“Ma’am! Excuse Me Ma’am!

lone figure night streetIt was late and I was walking farther than I would have liked to get to my hotel, since, as the woman at the front desk had told me, the gate to their garage had malfunctioned.

“Drive down a block to the city garage,” she had said airily, vaguely indicating a scarcely visible concrete structure a quarter-mile away.

I had made the trek, and parked, and had just finished walking back, past several vacant office buildings and a woman talking loudly to herself with a pair of pants wrapped around her head, when I heard another voice, just as I approached the hotel entrance.

A man was asking a young couple for money. “Hey howya doin’, folks,” he said, stepping in front of them. ”I wonder if you can you help me out here. My momma’s in the hospital up in the next county. Seems she was brought into Emergency. I’m dying to get up there but I can’t afford the fare.”

The Styrofoam take-out containers the two 20-somethings were balancing tipped a little in their hands when they found themselves thus halted, but the ‘asker’ seemed pleasant enough, which is maybe why they paused before politely declining his request and walking on.

Or maybe they paused because it’s human to pause and acknowledge people when they address you.

I know I’ve stopped to listen to an ‘asker’ many times in my life. Once, back in the 80s, when New York City was a far wilder and woolier place, I had a whole line of askers following behind me in Penn Station because, at my own foolish suggestion, they were waiting for me to change a $20 at the nearest storefront.

It’s true I had poorer boundaries back then, but it always seemed to me part of the social compact NOT to barrel along, acting as though you didn’t notice when someone was speaking to you.

I’m not saying I’m some saint when it comes to these things. I’m definitely no saint at the mall when the salespeople at the kiosks run toward me calling, “Ma’am Ma’am! YOU’D like to have softer skin wouldn’t you?” When did we become such a nation of hucksters? I grouse to myself in those circumstances. And why have I become that mall shopper who no longer dares even to smile out at the world but rather keeps her head down and just barrels on past these polished young hawkers?

It troubles me. I miss the open person I once was – and yet I know it’s not smart to engage with just anyone.

I learned this all over again upon leaving that same hotel two days later.

I had my laptop bag and my purse over one shoulder and was dragging my suitcase behind me, when a young man with what looked like a big bag of groceries began approaching me from behind and a little to my right.

Out of the corner of my eye I saw him pull an apple from the bag and kick it toward me.

”Whoops! Could you get that for me?” he said, much closer to me now. “It fell out of my bag and my hands are full!”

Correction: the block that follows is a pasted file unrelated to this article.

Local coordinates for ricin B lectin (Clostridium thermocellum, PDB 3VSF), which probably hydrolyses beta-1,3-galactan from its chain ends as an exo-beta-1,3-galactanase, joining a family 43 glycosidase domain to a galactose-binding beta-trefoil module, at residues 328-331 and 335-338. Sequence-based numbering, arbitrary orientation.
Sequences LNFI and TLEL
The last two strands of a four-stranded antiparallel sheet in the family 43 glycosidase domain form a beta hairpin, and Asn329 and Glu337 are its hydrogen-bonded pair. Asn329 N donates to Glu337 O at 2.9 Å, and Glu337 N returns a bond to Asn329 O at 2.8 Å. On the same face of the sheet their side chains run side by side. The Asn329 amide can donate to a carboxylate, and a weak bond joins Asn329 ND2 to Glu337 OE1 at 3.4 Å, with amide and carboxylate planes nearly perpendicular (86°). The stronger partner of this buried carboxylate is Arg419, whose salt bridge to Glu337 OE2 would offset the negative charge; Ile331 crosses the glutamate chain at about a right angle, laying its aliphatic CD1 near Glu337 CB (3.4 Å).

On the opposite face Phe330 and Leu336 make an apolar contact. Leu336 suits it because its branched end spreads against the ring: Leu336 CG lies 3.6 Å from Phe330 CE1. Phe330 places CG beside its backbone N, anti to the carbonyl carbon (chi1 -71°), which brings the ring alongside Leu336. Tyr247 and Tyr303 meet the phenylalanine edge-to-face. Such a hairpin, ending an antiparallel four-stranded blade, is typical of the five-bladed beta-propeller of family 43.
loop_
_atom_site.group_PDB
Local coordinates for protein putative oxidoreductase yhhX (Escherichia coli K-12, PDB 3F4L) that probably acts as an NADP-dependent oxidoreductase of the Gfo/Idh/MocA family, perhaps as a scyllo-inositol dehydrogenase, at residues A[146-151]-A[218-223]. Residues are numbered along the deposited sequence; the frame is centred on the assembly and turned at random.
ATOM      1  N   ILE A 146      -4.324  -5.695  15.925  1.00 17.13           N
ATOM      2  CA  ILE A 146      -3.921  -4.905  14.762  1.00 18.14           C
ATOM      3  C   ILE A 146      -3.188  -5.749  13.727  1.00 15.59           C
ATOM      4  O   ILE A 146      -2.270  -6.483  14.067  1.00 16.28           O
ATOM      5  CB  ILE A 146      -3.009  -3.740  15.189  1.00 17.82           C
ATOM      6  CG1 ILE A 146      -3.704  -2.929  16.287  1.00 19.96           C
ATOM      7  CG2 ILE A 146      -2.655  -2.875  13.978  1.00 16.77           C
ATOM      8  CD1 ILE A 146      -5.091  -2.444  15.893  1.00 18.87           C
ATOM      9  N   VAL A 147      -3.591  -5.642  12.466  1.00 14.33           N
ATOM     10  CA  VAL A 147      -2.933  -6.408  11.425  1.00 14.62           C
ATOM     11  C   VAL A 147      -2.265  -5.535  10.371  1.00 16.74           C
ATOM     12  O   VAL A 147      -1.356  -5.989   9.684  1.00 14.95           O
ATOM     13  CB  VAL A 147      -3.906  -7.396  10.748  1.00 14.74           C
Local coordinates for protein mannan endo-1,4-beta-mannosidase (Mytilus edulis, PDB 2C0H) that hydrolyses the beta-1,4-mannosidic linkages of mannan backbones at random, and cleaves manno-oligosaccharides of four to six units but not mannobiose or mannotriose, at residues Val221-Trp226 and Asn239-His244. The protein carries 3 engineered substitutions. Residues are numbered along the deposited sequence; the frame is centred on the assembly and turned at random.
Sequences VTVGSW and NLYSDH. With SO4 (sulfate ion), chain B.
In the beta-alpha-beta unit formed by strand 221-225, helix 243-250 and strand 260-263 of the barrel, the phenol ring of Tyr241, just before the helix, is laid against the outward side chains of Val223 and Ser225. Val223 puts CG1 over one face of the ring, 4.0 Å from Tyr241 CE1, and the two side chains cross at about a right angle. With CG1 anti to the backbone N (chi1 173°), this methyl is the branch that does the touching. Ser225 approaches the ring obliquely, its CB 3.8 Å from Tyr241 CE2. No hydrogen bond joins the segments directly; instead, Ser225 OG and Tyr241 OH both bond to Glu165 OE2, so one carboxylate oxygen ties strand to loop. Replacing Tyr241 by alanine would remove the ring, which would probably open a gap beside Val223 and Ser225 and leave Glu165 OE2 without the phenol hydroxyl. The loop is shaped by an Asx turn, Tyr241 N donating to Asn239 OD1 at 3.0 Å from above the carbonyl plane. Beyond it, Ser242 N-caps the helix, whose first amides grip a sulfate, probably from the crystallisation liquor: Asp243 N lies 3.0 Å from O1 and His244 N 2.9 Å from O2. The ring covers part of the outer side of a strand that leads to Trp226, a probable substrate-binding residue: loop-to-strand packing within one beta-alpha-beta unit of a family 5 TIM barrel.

But my hands were also full.

And in order to help him I would have to set my own bags down.

Plus: I saw him kick it over to me. I saw him.

He had such a nice smile but it cut no ice with me. I said “Sorry pal,” kicked it back and kept on walking. And what was lost and what was gained in that decision I guess I’ll never know.

Worry Worry Better Hurry

Why does worry loom so large in our lives these days? Maybe it’s all those solemn teasers they put on before the news:  “Cat Leprosy: Will it Jump to the Human Population?” etc.. I bet in the old days people didn’t worry like this. They just spent all their time searching for the food and  pounding the grain and shoeing the mules, then fell into bed the second darkness fell.  You can bet they didn’t need sleep aids OR Valium.

It’s not like that for us.

Me I got up the other day to find my whole body vibrating with tension. How would I ever do all I was scheduled to do in the next 48 hours? Bring a shrimp dish and a salad to the Shakespeare group AND  prepare a passage to read?  Take my elderly uncle out for a ride AND buy his food for the week?  Write the column AND the blog? Meet a friend for his birthday lunch AND finish making the present I had planned to give him? Have a painful treatment for my lower spine which looks like this road sign AND run three high school guys in to the city to tutor little kids? Put in the two hours there, then fight my way back out of the city? Take a health-restoring walk, then dash over to the high school to see the prom kids march past en route to their version of that Stairway to  Heaven evening? See Uncle Ed again and get him food again? Go to a movement class for the pretzel-back (again, see above sign.) Write twice more, try again for that walk  AND THEN HOST TWELVE  PEOPLE FOR DINNER?

But…  I got lucky:  The back therapist postponed our session and the high schoolers had to see to their own studies instead of tutoring others. My birthday friend canceled my lunch and black skies and a tornado warnings canceled my walk. AND, as I came slowly to realize, while I had indeed invited these 12 people to dinner I was doing almost none of the cooking. I just had to cut up some mangoes and make a pot of chili and toss another salad because our honorary kids now living here were doing all the res. Their chunk of the menu consisted of

  • Real fried chicken
  • Home cooked mashed potatoes
  • Rice Pilaf
  • Mac and cheese
  • Asparagus
  • Corn on the Cob
  • Fresh cut mangoes

 Leaving me to just do the chili, the salad, the biscuits, cornbread and the cookies, the latter three of which I planned to buy and then we’d be SET, as indeed we were.

And the moral of this story is?

  • Forsooth, do not sweat what you think you see approaching, for half the time it never comes to pass.

    And also..

  • Live communally if you possibly can, for everything is easier when you are not alone.

chef on the right, sous-chef standing by him